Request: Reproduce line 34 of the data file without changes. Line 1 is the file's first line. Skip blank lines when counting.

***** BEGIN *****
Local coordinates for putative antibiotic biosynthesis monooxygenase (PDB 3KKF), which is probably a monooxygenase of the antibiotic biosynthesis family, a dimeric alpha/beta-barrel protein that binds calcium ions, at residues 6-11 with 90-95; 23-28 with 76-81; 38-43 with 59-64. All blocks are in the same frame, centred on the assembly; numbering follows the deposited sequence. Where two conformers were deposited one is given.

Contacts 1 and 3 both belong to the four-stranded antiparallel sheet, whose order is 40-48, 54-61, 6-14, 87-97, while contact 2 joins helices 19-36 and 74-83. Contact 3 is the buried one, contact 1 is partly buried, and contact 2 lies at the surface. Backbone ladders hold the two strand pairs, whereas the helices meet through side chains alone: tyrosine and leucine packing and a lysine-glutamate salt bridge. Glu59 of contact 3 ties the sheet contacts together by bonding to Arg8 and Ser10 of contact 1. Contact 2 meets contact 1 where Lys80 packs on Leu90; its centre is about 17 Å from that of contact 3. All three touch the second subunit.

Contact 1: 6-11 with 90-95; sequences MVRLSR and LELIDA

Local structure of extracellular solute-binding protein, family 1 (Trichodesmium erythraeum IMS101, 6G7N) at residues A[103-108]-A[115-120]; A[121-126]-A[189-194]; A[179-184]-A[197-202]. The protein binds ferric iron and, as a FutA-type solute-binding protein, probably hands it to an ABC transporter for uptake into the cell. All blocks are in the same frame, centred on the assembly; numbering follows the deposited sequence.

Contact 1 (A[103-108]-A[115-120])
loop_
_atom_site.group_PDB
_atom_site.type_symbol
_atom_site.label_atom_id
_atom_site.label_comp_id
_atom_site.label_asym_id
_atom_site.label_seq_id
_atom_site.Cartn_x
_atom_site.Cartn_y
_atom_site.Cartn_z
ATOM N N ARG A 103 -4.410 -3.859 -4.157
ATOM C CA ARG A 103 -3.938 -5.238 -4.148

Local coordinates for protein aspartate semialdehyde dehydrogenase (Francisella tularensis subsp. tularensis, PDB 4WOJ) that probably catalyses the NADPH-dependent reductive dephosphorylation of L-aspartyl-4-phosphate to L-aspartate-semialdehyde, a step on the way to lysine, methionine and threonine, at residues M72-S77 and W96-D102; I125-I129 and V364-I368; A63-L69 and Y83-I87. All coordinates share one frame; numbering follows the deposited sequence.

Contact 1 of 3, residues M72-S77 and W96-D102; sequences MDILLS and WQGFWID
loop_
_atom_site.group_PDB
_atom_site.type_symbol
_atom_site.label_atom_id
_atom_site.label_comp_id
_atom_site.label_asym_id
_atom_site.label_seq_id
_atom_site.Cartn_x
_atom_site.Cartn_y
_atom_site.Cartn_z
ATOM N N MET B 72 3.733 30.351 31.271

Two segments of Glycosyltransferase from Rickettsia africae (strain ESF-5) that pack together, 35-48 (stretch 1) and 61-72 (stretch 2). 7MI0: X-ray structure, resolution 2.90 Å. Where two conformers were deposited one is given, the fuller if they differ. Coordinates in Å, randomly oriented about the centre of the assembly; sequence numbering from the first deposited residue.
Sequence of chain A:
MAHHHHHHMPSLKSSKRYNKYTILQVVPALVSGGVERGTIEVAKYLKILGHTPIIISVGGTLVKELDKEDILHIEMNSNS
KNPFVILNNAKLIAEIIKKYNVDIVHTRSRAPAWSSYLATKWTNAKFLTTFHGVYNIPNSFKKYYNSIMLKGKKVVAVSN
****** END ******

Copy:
KNPFVILNNAKLIAEIIKKYNVDIVHTRSRAPAWSSYLATKWTNAKFLTTFHGVYNIPNSFKKYYNSIMLKGKKVVAVSN